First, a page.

Tuesday, January 29, 2013

"It's a puppet guy, Puppet Master, from a show. He's just in the egg carton while he dries, it's not part of him."

"It's a germ, made out of clay, and he is in a cage."

This little sock softie was sewn by a second grader. "She's a girl, her name is sockie."

"This guy is made of fruits. I did it because I'm really hungry and was thinking about food." Of course, after I saw this, I was able to squeeze in a mini art history lesson about Arcimboldo. The second grader's eyes lit up when I showed him examples of Arcimboldo's work.

Another sock softie. These guys are just too cute, and the kids aren't showing any signs of slowing down. I'm impressed with their diligence, especially because sewing the button eyes on is very challenging.

Thursday, January 03, 2013

The fifth grader who created this had never worked with clay before. He explained to me that he wanted to make a head, and I told him that it would need to be hollow. I demonstrated how to make two pinch pots and attach them. He caught on right away. I was impressed with the result.

"My mom's taking me to a farm and this is what I think it will look like. Horses, people. This side is daytime, and this side is night time."
-second grader

After amassing dozens and dozens of worn out/mateless socks (donations from Bountiful Elementary families), I opened a mini center yesterday--sock softies. I did a short demo on how to cut the sock, using this great diagram that I found on pinterest. (Unfortunately, I haven't been able to track down the creator of this diagram)  Many kids dove right into making their own sock creatures.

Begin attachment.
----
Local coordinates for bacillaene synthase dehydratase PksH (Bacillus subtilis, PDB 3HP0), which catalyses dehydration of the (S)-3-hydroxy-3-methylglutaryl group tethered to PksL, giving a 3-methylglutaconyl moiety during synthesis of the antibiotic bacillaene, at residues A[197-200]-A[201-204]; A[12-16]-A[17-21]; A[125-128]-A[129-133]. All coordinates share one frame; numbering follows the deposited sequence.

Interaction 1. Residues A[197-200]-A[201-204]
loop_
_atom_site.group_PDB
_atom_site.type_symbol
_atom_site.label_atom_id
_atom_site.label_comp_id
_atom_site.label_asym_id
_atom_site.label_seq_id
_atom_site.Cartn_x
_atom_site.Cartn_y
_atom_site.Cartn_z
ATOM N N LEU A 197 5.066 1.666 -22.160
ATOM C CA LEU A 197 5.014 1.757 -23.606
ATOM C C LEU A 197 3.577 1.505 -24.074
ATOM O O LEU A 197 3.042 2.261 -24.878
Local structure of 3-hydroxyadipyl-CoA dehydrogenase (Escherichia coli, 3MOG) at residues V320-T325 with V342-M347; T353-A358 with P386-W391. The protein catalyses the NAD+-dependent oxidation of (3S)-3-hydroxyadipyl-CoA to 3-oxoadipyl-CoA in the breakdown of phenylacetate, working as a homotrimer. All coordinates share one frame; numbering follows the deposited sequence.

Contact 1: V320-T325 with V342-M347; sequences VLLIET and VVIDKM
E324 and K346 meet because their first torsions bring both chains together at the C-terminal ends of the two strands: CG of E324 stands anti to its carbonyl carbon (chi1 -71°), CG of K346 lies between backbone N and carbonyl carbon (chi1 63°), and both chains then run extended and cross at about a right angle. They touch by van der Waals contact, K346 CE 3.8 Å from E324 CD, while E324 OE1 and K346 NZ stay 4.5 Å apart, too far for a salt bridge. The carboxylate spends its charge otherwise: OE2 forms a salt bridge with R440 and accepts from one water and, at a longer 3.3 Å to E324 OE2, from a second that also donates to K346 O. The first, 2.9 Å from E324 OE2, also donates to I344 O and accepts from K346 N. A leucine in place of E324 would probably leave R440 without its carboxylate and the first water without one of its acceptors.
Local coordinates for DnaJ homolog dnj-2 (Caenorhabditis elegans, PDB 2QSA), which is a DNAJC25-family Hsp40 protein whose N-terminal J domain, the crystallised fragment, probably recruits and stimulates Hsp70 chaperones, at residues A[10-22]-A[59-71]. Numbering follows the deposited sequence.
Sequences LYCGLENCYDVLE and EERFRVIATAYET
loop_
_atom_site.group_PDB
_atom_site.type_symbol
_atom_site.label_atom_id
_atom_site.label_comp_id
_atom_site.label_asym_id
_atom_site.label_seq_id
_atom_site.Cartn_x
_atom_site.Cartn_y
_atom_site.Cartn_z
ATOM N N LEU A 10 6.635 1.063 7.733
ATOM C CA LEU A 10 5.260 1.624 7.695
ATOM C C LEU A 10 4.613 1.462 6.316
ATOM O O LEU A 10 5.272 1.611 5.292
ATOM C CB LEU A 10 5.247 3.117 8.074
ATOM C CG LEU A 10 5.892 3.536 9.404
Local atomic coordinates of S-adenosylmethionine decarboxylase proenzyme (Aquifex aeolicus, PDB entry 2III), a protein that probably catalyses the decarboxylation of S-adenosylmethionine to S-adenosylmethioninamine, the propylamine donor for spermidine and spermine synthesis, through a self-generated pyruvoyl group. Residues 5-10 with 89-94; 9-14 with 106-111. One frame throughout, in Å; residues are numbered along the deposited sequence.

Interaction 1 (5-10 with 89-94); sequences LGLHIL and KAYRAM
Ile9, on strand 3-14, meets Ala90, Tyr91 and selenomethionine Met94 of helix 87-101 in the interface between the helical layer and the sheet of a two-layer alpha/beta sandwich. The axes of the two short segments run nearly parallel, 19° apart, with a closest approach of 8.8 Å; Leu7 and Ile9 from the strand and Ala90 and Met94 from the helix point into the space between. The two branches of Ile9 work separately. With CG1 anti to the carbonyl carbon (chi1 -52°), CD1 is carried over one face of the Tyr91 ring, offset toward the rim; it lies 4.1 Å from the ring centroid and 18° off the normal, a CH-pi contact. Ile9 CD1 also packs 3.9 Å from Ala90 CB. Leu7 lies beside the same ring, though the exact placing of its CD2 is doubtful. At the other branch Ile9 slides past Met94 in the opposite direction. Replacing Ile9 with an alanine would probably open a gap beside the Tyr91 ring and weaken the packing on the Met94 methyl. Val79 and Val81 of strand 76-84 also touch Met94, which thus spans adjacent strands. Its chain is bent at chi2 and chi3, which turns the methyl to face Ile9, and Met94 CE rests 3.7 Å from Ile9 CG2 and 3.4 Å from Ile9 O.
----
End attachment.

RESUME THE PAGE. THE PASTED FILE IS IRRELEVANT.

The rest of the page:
This softie, named Billy isn't finished yet, according to his fifth grade creator, "I want to give him some hair. Yarn hair, maybe black or blue."

 I asked the first grade artist about this ceramic piece, "What can you tell me about this?" He looked at me with a pitiful look in his eyes, "Tell you about it? It's a car! Don't you see? There's the windows, and that's the door."

Two first graders painstakingly sewed pillows. One told me, "I've never even sewed before! My mom and dad will be so s'prised! They don't know I can sew! And this pillow [top] will be for my doll that sleeps in my bed." The other told me, "I wanted to make this pillow for the poor children that don't have toys or anything. But first I hafta finish this one for my brother. I already gave him one and he slept with it, but it got lost. And he was sad. So I'm gonna give him this one, and then, next art time, I can make more to give away."

About Me

My photo
Bountiful, Utah, United States

How does TAB work?

To implement TAB, I began with 1 center--the drawing center. It contains different drawing media: pens, pencils, crayons, markers, pastels, chalks, as well as various papers. Also included are dozens of different "How to Draw" books. We discuss as a class what artists draw. Some draw real things, or pretend things, or non-objective designs.

I also discuss the variety of drawing media available, and explain how to clean up.

It is amazing how much the kids enjoy this. I've recently added plastic animals and dinosaurs for the kids to look at while they draw.

The second week, I introduced the collage center, containing colored paper, glue, glue sticks, staplers, scissors, brads, and fabric.

I showed them some collages by Romare Bearden, as well as many student created works. I had to tell them how to determine what adhesive to use, and showed them the stickyometer poster.

They could then choose to go to the collage center, or the drawing center. The kindergartners LOVE the collage center. I love to watch them create. They are so free, so unlimited.

The third week, I opened the watercolor center, with watercolor pans, brushes and paper. The main focus for me was to teach them how to care for the brushes, put on smocks, and where to put their work to dry. They could then choose watercolor, drawing, or collage.